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Sunday, 3 March, 2002, 14:43 GMT
Disease scare farm gets all clear
Mount Pleasant Farm near Thirsk, north Yorkshire
The movement ban will end so re-stocking can resume
A farm in north Yorkshire has been given the all clear after tests on suspected foot-and-mouth proved negative.

Tests at Mount Pleasant Farm in Hawnby, near Thirsk, showed there were no signs of the disease in the animals, it was confirmed on Sunday.

The ban on livestock movements within 8km radius of the farm will now be lifted.

Suspect lesions were found in the mouths of two sheep on Tuesday by government vets carrying out a mandatory inspection visit when farms restock.

Because of what was being said there was a panic in the area

Robin Garbutt

Both animals were slaughtered as a precaution, with samples taken from them and a further 150 sheep on the farm.

But exhaustive testing at the Institute of Animal Health laboratory at Pirbright in Surrey and a further veterinary inspection revealed no traces of foot-and-mouth, according to the Department for Environment, Food and Rural Affairs (Defra).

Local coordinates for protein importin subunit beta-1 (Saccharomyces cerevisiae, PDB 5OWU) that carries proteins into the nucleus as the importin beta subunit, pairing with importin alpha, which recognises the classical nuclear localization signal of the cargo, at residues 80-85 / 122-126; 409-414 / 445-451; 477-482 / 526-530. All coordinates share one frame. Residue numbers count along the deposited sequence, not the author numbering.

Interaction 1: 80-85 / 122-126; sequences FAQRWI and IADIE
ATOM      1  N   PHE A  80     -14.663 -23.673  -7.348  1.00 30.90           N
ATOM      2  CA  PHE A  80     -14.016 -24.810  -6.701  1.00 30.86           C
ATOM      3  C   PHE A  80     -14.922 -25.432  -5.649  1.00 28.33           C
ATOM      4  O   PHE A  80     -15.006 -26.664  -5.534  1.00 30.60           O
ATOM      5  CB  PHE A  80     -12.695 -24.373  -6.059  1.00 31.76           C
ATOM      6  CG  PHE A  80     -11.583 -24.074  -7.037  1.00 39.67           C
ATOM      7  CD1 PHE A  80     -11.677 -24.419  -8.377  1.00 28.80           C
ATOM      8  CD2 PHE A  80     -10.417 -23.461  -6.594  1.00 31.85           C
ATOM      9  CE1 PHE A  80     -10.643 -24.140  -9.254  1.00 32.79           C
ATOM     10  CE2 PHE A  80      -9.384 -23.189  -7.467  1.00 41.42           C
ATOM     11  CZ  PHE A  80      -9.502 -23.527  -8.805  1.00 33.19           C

The news was a huge relief to farmer Robin Garbutt, 48, who said the disease had driven businesses to the brink of bankruptcy and cost him 2,000 sheep and 150 cattle.

"Had this been the start of another year, it does not bear thinking about," he said.

Precautionary cull

"You can imagine the effect this has had on the community.

"I knew it was unlikely to be foot-and-mouth disease but it's still a great relief, not only for ourselves but for everyone else in the community.

"Because of what was being said there was a panic in the area and it's good that it has been announced formally that the results were negative."

Re-stocking can resume following the lifting of the ban of livestock movement.
Farm's location
All animals at the farm were slaughtered in last year's outbreak

Separate restrictions on farms that supplied sheep to St Agnes Farm, Hawnby, will also be lifted.

The county suffered 135 cases in last year's outbreak before the disease petered out in September.

All animals at Mount Pleasant Farm had to be slaughtered after the disease hit a neighbouring farm.


But foot-and-mouth was never found there or at the farms from which the two sheep had been bought.

Animal health minister Elliott Morley said the scare "underlines the need for farmers and vets to continue to be vigilant, look out for the signs of the disease and report any to Defra".

"The highest possible standards of biosecurity must be maintained at all times," he stressed.

"We must take no chances whatsoever with this virulent disease."

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